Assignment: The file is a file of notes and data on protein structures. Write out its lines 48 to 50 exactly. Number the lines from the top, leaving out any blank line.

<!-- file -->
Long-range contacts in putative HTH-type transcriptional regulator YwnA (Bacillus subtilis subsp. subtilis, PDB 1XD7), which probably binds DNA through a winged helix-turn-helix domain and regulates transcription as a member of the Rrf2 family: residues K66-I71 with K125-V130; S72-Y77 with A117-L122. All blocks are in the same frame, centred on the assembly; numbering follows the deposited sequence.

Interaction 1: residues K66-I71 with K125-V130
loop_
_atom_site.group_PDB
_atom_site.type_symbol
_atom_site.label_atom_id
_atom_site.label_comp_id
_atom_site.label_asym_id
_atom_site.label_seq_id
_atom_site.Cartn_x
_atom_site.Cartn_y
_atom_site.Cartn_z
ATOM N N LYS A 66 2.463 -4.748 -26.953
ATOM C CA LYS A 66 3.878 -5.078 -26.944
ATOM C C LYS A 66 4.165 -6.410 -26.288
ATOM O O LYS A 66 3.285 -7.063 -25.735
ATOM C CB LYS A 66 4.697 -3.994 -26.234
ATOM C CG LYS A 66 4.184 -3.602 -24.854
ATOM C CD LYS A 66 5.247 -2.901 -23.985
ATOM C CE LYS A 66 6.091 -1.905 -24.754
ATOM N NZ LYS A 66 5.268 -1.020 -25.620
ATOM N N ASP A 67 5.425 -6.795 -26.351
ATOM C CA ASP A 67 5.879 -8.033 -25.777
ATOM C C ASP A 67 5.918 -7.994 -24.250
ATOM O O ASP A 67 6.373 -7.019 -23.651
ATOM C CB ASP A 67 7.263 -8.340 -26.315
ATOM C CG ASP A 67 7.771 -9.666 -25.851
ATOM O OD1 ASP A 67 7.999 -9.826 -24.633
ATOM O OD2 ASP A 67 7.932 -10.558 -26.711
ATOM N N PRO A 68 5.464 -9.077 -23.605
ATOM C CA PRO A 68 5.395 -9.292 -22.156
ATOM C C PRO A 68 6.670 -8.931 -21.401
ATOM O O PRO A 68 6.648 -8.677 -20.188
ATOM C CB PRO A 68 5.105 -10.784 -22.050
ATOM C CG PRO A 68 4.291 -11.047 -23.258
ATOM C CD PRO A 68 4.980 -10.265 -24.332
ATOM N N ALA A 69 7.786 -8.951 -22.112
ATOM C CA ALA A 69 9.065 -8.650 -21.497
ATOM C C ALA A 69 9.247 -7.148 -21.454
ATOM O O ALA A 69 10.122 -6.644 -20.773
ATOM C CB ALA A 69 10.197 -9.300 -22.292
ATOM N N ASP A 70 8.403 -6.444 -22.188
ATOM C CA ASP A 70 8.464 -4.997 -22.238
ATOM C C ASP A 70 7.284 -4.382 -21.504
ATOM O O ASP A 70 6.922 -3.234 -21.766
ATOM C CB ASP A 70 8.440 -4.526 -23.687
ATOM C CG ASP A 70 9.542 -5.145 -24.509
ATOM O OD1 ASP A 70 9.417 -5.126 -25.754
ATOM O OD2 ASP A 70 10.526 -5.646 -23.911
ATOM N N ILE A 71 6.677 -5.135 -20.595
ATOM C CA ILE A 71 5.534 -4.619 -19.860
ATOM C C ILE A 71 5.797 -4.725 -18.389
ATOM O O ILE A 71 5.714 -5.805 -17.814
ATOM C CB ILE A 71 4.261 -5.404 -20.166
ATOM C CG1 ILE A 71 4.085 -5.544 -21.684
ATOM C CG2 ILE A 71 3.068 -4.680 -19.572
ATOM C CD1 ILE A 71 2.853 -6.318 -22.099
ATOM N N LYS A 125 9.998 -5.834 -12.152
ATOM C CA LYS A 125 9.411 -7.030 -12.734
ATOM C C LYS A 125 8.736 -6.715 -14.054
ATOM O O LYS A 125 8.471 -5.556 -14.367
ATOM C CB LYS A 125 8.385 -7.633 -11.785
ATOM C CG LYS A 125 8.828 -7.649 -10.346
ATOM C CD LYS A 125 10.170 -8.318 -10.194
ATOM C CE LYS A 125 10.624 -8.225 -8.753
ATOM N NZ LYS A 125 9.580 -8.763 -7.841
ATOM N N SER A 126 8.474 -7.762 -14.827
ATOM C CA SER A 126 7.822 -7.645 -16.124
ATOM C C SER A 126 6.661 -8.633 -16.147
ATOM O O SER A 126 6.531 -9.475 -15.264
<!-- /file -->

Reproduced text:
ATOM O OD1 ASP A 70 9.417 -5.126 -25.754
ATOM O OD2 ASP A 70 10.526 -5.646 -23.911
ATOM N N ILE A 71 6.677 -5.135 -20.595